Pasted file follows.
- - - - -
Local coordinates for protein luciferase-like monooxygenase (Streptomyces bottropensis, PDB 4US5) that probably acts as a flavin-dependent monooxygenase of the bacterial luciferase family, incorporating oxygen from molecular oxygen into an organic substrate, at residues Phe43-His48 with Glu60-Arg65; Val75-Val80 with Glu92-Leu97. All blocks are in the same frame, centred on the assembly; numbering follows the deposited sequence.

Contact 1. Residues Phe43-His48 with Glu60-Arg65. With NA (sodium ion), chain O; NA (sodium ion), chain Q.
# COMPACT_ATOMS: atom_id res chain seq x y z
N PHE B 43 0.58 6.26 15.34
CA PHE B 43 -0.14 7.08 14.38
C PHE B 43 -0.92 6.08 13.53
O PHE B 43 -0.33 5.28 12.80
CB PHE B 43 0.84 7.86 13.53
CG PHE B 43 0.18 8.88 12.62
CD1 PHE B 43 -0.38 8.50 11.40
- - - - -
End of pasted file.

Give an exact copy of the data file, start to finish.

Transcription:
Local coordinates for protein luciferase-like monooxygenase (Streptomyces bottropensis, PDB 4US5) that probably acts as a flavin-dependent monooxygenase of the bacterial luciferase family, incorporating oxygen from molecular oxygen into an organic substrate, at residues Phe43-His48 with Glu60-Arg65; Val75-Val80 with Glu92-Leu97. All blocks are in the same frame, centred on the assembly; numbering follows the deposited sequence.

Contact 1. Residues Phe43-His48 with Glu60-Arg65. With NA (sodium ion), chain O; NA (sodium ion), chain Q.
# COMPACT_ATOMS: atom_id res chain seq x y z
N PHE B 43 0.58 6.26 15.34
CA PHE B 43 -0.14 7.08 14.38
C PHE B 43 -0.92 6.08 13.53
O PHE B 43 -0.33 5.28 12.80
CB PHE B 43 0.84 7.86 13.53
CG PHE B 43 0.18 8.88 12.62
CD1 PHE B 43 -0.38 8.50 11.40